Defense Acquisitions:

Improved Business Case Is Needed for Future Combat System's Successful Outcome

GAO-06-367: Published: Mar 14, 2006. Publicly Released: Mar 14, 2006.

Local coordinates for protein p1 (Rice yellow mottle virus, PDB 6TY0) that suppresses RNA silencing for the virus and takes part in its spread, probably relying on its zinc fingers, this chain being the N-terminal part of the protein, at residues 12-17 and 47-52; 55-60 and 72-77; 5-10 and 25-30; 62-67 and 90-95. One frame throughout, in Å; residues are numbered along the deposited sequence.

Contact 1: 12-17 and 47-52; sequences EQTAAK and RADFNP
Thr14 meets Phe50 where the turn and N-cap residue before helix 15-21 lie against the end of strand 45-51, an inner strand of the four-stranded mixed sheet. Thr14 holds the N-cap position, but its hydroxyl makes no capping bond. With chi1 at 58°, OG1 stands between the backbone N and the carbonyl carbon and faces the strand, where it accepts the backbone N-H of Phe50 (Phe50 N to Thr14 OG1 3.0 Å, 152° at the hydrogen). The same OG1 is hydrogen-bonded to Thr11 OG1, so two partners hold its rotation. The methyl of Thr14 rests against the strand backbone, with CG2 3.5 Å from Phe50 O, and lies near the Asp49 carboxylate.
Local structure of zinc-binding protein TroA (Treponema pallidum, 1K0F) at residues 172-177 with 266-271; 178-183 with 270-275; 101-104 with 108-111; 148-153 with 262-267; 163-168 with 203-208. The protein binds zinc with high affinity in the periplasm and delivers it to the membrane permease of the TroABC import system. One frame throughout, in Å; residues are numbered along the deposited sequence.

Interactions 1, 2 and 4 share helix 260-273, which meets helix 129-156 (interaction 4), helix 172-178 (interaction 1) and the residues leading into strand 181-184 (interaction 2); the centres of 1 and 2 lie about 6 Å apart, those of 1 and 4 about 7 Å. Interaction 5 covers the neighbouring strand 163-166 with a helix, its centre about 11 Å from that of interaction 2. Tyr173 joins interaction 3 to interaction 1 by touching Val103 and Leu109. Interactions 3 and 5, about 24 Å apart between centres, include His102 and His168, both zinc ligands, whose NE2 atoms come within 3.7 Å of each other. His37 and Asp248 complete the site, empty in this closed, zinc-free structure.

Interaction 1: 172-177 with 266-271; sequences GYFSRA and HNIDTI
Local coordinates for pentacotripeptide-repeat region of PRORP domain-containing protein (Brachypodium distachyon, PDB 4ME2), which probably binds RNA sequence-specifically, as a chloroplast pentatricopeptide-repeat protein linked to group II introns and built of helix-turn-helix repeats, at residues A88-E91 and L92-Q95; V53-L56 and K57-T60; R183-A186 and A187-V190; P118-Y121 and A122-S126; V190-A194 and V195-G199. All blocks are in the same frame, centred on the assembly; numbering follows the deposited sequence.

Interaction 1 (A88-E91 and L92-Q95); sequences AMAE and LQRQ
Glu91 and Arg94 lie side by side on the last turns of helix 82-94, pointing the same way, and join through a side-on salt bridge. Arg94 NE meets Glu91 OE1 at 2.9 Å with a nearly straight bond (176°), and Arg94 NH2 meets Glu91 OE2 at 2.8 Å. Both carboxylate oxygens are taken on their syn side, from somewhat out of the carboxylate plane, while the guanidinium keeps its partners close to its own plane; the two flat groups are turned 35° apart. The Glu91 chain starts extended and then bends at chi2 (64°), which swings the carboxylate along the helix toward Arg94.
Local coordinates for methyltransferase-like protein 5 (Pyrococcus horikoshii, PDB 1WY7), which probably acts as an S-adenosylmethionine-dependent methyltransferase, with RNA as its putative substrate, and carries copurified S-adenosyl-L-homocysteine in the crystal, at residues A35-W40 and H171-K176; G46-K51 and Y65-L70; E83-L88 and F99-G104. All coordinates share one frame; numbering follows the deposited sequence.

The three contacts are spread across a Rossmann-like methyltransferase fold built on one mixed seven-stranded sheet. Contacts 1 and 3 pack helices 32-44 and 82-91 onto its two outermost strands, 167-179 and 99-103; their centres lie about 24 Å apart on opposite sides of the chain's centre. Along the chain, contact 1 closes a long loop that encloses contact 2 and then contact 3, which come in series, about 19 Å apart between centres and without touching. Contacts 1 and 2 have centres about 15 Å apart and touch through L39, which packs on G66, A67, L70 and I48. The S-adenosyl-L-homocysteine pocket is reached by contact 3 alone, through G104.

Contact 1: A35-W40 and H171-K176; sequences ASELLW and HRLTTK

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The Department of Defense (DOD) anticipates that the Future Combat System (FCS) will modernize the U.S. Army's ability to move, shoot, and communicate on the battlefield. It is an impressive concept that is the product of holistic, non-traditional thinking. The Army describes FCS as one of the most complex weapon acquisition programs ever executed because it involves developing and integrating a family of 18 systems and an information network. Army leadership started the program early as part of its effort to change Army culture and believes that the program risks are manageable. GAO is required by law to review the program annually. In this report, GAO analyzes FCS's acquisition business case and assesses requirements stability, technology maturity, soundness of the acquisition strategy, and reasonableness and affordability of program costs.